Eye reflections could catch criminals, say researchers
posted Monday, December 30, 2013 at 4:27 PM EDT
It's sometimes said that the eyes can tell stories, but until now you may not have realized just how informative those stories can be. New research from the University of Glasgow suggests that eye reflections captured in photographs could be used to fight crime, or simply to tell us more about the environment in which a photo was taken.
If you've spent much time pixel-peeping your photos to check that your subjects' eyes are in sharp focus, you'll doubtless have noticed that you and your camera gear are sometimes visible in reflection, along with bystanders and even signs of the surrounding room or scenery. The research article -- available to view free of charge on the peer-reviewed scientific journal PLOS ONE -- posits that these reflections provide sufficient information to be of use in fighting crime.
For example, suggest the researchers, purveyors of child pornography or those holding hostages might be identified through the reflections, or their location determined. To back up the assertion, they point to the rise of high-resolution smartphone cameras, and demonstrate just how detailed the reflections can be under ideal conditions with a 39-megapixel Hasselblad H2D medium-format camera.
Of course, that's an image shot in ideal conditions. In the real world, the lighting might not be right to create a reflection, the dynamic range of the sensor not sufficient to capture it fully, the resolution too low for it to be helpful, or the subject's eyes not within the depth of field. But then, the amount of information needed is surprisingly small so long as you have access to somebody who recognizes the individual(s) in the reflections, as the article points out. As proof of this, a well-known face is included in the paper at 16 x 20 pixel resolution -- and despite the fact there are only 320 pixels to work with, the individual in the image will prove easily identifiable to most of us.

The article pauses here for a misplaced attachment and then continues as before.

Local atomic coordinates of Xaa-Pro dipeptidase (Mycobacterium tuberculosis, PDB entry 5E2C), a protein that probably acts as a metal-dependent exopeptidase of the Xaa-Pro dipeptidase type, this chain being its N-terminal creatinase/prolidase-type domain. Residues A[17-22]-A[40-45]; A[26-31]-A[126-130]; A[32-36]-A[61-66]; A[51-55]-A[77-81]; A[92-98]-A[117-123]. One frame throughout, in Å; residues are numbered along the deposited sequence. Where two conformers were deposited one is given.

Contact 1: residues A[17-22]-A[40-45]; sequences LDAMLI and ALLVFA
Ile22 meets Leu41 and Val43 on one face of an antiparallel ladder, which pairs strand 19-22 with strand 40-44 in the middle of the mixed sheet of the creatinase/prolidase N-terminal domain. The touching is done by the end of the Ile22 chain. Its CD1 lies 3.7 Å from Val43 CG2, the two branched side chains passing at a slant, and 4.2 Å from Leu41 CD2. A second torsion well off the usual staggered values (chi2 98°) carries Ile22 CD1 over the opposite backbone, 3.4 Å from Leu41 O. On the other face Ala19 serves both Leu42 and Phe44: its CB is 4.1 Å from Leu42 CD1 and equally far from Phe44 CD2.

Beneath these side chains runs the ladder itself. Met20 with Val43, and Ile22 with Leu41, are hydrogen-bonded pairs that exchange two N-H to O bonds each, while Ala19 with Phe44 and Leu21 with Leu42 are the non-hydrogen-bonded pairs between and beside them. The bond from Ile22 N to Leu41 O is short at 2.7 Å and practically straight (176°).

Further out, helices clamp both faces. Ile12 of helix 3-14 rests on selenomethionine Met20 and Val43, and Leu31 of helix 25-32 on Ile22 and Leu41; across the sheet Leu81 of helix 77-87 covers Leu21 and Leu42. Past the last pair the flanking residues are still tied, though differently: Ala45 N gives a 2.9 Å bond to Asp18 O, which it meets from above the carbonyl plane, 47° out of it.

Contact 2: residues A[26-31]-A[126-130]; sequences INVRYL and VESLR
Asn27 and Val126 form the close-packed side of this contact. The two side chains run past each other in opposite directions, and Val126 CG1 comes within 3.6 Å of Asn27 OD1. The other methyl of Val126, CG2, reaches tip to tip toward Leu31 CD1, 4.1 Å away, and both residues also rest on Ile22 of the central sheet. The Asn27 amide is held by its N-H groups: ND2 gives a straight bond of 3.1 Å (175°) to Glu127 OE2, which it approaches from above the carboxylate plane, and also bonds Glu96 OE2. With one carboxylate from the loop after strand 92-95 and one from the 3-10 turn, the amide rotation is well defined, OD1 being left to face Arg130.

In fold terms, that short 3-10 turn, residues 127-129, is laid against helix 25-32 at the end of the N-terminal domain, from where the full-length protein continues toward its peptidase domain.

At the end of the day, even if only a minority of shots retain sufficient information in the reflections, examining them routinely could still occasionally be a useful technique. And as the resolution and dynamic range of cameras continues to increase, it's only likely to become more so.
See more info in the white paper on PLOS ONE.